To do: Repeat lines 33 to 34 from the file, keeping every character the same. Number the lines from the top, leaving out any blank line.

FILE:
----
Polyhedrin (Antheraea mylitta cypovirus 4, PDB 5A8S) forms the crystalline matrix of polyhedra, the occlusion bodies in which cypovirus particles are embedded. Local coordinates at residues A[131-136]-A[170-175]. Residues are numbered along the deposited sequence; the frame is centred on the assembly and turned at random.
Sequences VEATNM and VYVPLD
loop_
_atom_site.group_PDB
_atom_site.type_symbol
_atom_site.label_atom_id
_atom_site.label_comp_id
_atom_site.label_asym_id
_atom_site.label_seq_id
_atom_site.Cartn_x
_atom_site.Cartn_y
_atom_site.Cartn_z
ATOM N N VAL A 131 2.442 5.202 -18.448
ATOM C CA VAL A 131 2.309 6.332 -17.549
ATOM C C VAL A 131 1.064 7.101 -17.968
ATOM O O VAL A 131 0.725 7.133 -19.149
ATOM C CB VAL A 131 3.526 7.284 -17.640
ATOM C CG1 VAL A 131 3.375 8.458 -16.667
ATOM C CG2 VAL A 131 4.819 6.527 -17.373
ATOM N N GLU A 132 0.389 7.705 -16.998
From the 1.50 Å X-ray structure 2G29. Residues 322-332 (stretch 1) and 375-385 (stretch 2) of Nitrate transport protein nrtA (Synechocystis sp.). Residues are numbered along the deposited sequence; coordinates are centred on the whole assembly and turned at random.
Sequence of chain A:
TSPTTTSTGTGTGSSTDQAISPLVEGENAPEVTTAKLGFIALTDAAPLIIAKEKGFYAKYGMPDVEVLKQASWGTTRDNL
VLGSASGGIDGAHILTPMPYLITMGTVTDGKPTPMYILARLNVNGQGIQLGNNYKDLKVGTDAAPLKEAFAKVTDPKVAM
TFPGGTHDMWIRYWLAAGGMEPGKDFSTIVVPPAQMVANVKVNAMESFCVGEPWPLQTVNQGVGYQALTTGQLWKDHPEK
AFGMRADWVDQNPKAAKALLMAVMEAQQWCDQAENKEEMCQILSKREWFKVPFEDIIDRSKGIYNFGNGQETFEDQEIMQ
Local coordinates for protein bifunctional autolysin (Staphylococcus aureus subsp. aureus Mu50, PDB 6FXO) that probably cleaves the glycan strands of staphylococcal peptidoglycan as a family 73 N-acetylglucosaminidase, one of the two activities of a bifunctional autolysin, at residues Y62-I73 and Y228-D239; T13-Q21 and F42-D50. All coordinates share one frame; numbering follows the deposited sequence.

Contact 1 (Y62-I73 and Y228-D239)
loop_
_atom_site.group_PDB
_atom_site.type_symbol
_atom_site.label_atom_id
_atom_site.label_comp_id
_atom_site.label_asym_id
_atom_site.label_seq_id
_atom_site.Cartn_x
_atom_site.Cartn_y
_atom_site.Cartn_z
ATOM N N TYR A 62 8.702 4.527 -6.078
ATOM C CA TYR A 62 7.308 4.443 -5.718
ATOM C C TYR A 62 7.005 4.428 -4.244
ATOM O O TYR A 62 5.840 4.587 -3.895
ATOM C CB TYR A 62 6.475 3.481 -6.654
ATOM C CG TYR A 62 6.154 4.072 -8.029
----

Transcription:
_atom_site.label_comp_id
_atom_site.label_asym_id